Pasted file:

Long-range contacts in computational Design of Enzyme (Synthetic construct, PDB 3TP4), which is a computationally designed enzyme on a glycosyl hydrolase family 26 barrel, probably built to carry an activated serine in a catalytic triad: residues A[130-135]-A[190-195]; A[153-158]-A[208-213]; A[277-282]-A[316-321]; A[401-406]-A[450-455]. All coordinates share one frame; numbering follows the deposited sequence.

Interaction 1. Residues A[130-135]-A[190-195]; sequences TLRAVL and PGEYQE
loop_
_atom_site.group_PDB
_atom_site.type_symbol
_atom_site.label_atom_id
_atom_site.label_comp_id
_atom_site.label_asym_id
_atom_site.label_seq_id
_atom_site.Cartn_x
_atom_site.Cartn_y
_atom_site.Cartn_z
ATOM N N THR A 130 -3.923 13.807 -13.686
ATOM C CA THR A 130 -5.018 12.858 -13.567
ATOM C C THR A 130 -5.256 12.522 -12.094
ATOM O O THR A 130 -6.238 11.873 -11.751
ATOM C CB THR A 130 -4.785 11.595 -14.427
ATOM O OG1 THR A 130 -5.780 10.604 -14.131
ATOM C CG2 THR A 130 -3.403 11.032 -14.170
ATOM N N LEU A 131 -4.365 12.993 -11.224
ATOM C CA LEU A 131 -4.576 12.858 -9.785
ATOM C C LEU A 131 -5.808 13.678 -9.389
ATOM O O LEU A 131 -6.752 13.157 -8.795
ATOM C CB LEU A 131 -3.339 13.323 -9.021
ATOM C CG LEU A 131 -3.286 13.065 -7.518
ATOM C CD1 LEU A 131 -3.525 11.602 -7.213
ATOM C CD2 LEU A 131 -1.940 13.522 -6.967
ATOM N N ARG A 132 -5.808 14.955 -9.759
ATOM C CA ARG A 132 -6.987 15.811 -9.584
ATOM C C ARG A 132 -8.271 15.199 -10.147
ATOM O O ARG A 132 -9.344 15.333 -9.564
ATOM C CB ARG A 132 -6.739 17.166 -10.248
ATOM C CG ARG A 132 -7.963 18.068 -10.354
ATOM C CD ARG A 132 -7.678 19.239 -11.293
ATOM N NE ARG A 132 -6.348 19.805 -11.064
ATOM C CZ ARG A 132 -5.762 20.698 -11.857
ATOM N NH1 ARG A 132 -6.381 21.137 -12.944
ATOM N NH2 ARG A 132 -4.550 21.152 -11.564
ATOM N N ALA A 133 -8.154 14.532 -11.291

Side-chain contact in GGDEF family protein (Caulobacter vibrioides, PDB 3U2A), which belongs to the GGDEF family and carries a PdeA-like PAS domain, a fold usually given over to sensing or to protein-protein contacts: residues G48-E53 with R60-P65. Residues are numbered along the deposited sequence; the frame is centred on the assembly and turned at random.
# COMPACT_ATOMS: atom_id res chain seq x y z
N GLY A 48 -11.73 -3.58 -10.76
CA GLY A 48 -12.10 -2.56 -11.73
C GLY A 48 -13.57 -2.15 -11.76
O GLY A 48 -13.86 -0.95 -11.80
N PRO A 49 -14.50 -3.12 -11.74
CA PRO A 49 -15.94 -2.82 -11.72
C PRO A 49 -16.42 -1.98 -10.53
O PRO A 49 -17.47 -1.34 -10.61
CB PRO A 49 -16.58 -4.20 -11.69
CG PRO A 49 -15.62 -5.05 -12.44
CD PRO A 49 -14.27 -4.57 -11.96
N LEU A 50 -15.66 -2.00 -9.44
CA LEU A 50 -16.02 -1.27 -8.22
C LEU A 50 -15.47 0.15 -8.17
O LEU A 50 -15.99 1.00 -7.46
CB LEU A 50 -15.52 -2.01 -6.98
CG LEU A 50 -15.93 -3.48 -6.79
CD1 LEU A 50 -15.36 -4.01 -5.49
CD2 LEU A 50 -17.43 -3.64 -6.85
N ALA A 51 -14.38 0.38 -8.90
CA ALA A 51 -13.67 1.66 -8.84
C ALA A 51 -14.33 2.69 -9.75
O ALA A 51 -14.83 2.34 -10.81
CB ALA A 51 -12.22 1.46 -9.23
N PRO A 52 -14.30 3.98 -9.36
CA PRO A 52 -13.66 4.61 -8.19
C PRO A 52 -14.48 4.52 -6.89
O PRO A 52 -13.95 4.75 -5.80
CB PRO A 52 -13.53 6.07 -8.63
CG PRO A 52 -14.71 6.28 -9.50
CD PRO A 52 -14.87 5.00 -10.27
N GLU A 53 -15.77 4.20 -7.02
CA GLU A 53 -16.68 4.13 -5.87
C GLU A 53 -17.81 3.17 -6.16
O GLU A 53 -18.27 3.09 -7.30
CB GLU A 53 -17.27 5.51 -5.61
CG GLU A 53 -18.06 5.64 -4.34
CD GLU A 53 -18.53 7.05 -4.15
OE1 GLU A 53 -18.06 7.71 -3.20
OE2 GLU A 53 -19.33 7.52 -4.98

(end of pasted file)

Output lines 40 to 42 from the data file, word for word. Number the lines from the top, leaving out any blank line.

Side-chain contact in GGDEF family protein (Caulobacter vibrioides, PDB 3U2A), which belongs to the GGDEF family and carries a PdeA-like PAS domain, a fold usually given over to sensing or to protein-protein contacts: residues G48-E53 with R60-P65. Residues are numbered along the deposited sequence; the frame is centred on the assembly and turned at random.
# COMPACT_ATOMS: atom_id res chain seq x y z
N GLY A 48 -11.73 -3.58 -10.76